Battery Battles: CATL, LG Chem & Panasonic Turn Up the Heat

Coast2Coast

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Tesla will have its Battery Day soon, CATL has announced a Million Mile battery, independent of what it's doing with Tesla, LG Chem jumped to the number one battery producer position based on its ability to supply a large number of OEMS and its well located factories in Asia, Europe and N. America, and Panasonic, a fairly conservative company, is promising much higher energy densities in its 2170 cells which Tesla uses and Rivian will use (the 2170 cell design).
https://www.autonews.com/suppliers/panasonic-boost-energy-density-tesla-battery-cells-20

While CATL, LG Chem and Panasonic appear to be leading in the battery race, other Chinese, Japanese and S. Korean battery producers are in the mix. BYD, a Chinese electric vehicle maker supplies its own batteries and enjoys a hefty investment by Berkshire Hathaway. S. Korea's Samsung SDI and SK Innovation, separate firms, but they mirror each others operations with factories in S. Korea, China and Hungary. SK Innovation is also building a large plant in Georgia. AESC isn't in the news much, but it's another Japanese company that supplies Nissan products, like the Leaf, and it has operations in Japan, China, the UK, and USA.

So, two big Chinese firms, two major Japanese firms, and three S. Korean. One of them will supply Rivian, most likely LG Chem, which supplies GM and VW. CATL supplies Toyota in China as well as Chinese BEV makers. Panasonic is Tesla's GigaFactory I supplier/partner as well as a supplier to Toyota and BMW. There are no American major battery suppliers and it's unlikely one will emerge. It's just too late to join the party.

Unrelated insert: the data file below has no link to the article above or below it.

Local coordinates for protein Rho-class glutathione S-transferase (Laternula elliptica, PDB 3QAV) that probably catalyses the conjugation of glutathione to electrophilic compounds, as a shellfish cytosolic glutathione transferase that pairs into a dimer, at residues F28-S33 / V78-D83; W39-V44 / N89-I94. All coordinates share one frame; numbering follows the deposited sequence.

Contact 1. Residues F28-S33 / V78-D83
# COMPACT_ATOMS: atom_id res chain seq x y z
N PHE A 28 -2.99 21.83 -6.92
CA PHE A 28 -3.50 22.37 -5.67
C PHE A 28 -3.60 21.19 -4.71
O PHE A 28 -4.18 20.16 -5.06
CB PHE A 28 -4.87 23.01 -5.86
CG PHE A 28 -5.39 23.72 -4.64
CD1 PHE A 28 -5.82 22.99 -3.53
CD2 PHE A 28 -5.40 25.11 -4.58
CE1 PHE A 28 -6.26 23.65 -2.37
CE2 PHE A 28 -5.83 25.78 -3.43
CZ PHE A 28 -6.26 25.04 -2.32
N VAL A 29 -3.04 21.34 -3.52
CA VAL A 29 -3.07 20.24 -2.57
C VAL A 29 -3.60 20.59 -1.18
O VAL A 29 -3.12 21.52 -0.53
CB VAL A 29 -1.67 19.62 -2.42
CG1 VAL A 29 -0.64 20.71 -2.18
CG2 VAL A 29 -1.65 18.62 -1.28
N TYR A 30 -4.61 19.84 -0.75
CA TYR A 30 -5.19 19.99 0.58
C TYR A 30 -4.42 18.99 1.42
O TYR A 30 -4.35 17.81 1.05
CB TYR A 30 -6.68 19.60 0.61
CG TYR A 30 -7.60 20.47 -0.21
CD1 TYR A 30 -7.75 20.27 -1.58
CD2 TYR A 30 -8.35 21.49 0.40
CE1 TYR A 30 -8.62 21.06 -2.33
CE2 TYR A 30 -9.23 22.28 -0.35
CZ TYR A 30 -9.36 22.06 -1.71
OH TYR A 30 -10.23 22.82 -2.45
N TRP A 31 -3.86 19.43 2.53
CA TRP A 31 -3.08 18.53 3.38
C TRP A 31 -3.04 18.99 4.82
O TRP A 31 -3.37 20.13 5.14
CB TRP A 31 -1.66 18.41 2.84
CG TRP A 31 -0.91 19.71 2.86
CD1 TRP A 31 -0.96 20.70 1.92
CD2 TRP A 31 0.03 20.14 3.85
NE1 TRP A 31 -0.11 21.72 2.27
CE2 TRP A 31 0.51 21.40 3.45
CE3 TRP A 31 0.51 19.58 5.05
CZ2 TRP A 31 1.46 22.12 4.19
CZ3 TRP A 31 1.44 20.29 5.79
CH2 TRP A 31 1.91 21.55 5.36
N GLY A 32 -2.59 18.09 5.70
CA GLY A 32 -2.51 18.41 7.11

1. Does it make a difference which company supplies Rivian? All major suppliers have the capacity to supply Rivian, a relatively low volume producer in the first few years, but every company is working to extend the energy chemistry, density and longevity of their batteries and they all have proprietary technologies to do so. Whichever firm produces a breakthrough product, it will enjoy a few years of heightened demand before other firms catch up. It's also possible different sorts of breakthroughs will occur, more or less simultaneously, boasting different chemistries and productions costs.

So, no, in the short-term, it doesn't matter which battery supplier works with Rivian but, yes, it matters in the long term, as companies have proprietary technologies and knowhow. For this reason as well as reasons of avoiding supplier hold-up, Rivian should adopt a dual sourcing policy as soon as possible.

2. Another key issue is the nature of the battery supplier relationship. Batteries are not a standard, off the shelf component; a lot of R&D and product/process engineering are occurring. How can Rivian, a buyer of batteries, work closely with battery suppliers when so much is in flux and competition is intense? Not so easily, unfortunately.

The kind of collaborative partnership between supplier and buyer that would be ideal will be difficult to develop, unless some of Rivian's investors, like Amazon, Ford and Cox, bring their weight to bear on the matter. Then, it might be possible for Rivian to develop a close, collaborative partnership with a battery supplier where a supplier's research and development projects are keyed into Rivian's next generation vehicle development projects.
 
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DucRider

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Rivian has given strong indications that they are doing the design and testing of their own unique battery in many of the videos we've seen (including the released/pulled/reposted video that had the whiteboard blurred before reposting).